Rather than using regular flour, I used whole grain flour. My father in-law co-owns a health food store. When my husband and I came to visit the US last year, my father in-law gave us some non perishable food that was no longer in stock to take back including a bag of whole grain flour. If you can’t find whole grain flour at your local grocery store, you can use whole wheat or spelt flour. For a gluten free version, you can try oat flour.  The difference between whole grain flour and whole wheat flour is a commonly asked question. Whole grain has the entire kernel of the grain from the bran to the endosperm to the germ. Whole wheat has the bran and germ removed during the refining process and is left containing only the endosperm. Unfortunately, the majority of vitamins and fiber that  are contained in the wheat bran and wheat germ is shed during the refining process. Whole wheat flour also goes through a refining process that removes some of the nutritional values. In fact, whole wheat flour has half of the nutrients stripped away during the refining process. Whole grain flour is not refined and therefor maintains its full nutritional value. Whole grain bread is a good source of B vitamins and fiber and is lower in fat than whole wheat bread. Whole grain has a richer taste than whole wheat does. Whole grain has a more dense texture than whole wheat does as well. Additionally, whole grain is a better choice for diabetics because it cause less of a “sugar spike” than whole wheat does. Refined grains have been linked not only to weight gain but also and increased risk of insulin resistance. In fact, whole grains have been shown to lower your risk of developing Type 2 Diabetes otherwise known as adult onset Diabetes.  I occasionally make pancakes for breakfast when my mood and schedule allows.  I made these last week. For those of you who are wondering, I made a special treat for hubby too 🙂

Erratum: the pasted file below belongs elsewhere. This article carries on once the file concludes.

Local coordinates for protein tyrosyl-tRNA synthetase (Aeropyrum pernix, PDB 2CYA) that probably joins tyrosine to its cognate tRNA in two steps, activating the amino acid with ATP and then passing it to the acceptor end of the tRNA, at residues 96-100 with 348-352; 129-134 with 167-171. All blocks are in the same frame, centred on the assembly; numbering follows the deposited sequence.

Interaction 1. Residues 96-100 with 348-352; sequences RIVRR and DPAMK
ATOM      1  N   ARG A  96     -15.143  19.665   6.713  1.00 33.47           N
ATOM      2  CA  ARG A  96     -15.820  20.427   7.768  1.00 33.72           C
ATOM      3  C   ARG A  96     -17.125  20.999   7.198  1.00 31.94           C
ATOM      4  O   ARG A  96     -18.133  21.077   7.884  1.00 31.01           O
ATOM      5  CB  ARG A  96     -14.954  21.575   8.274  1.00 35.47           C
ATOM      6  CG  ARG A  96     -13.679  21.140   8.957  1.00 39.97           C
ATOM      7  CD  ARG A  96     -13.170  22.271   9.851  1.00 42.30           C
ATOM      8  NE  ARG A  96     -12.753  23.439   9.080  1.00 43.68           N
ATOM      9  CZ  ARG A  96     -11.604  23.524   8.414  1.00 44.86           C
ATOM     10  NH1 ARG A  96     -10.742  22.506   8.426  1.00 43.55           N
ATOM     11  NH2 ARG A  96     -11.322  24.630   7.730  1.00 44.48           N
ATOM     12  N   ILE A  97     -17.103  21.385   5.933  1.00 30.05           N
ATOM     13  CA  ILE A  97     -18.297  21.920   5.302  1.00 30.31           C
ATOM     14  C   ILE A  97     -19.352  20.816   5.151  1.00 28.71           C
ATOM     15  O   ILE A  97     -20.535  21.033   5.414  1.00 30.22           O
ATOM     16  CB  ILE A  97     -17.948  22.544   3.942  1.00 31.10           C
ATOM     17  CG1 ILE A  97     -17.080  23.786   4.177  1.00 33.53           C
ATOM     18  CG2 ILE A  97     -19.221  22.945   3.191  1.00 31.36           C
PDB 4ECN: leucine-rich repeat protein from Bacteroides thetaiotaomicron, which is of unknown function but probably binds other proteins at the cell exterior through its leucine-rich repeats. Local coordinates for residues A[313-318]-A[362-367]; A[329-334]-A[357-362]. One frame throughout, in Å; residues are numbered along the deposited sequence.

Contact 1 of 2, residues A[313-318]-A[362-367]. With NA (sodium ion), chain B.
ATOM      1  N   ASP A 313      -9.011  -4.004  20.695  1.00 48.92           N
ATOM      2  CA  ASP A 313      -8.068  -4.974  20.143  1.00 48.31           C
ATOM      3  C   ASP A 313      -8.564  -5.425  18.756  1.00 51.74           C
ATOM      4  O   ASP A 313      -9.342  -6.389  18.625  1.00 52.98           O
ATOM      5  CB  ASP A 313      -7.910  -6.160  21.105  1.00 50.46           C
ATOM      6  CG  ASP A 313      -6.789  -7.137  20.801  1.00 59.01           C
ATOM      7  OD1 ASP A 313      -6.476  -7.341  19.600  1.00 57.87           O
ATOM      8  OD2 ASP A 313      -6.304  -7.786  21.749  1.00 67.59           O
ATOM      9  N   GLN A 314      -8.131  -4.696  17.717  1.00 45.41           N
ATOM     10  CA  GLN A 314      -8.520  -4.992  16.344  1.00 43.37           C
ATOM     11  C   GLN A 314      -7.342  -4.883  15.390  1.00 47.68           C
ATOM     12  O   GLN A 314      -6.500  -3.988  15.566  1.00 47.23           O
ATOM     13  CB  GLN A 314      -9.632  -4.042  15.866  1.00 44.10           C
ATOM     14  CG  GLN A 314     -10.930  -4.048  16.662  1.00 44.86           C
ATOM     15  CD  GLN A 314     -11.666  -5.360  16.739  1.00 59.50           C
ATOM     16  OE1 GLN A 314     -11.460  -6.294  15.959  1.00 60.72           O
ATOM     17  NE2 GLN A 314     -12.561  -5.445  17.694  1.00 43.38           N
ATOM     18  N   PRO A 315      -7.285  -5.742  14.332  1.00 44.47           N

For this recipe, you will need:

  1. 1  cup of whole grain flour
  2. 1 teaspoon of baking powder
  3. 1/4 teaspoon of baking soda
  4. 1/4 teaspoon of salt
  5. 2 tablespoons of granulated sugar
  6. 1 large egg lightly beaten
  7. 1 cup of low fat or skim milk
  8. 1 tablespoon of lemon juice or vinegar
  9. 3 tablespoons of corn oil + extra for greasing the frying pan
  10. Handful of fresh or frozen blueberries thawed

Instructions

In a large bowl whisk together the flour, baking powder, baking soda, salt and sugar. In a separate bowl, add milk and lemon juice and let it stand for 5-10 minutes. Whisk in egg and oil. Make a well in the center of the dry ingredients and then pour in the egg mixture, all at once, and stir (with a rubber spatula or wooden spoon) just until combined. Do not over-mix the batter or the pancakes will come out tough. If you don’t plan on making pancakes right way, cover and store the pancake batter in the refrigerator up to 24 hours. Heat a large frying pan over medium high heat until a few sprinkles of water dropped on the pan splatter. Using a pastry brush or paper tower, lightly grease the pan with oil (or use a cooking spray). Using a ladle, pour about 1/4 cup of pancake batter onto the hot pan, spacing the pancakes a few inches apart. Evenly sprinkle the uncooked tops of the pancakes with fresh or unthawed frozen blueberries. When the edges of the pancakes are golden brown and bubbles start to appear on the uncooked top surfaces of the pancakes (2-3 minutes), turn over. Cook until golden brown (about 2-3 minutes) and cooked through. Repeat with remaining batter, brushing the pan with oil or greasing the pan with cooking spray between batches. Serve immediately with maple syrup or your favorite jam.

Yields  8 -10 4 inch pancakes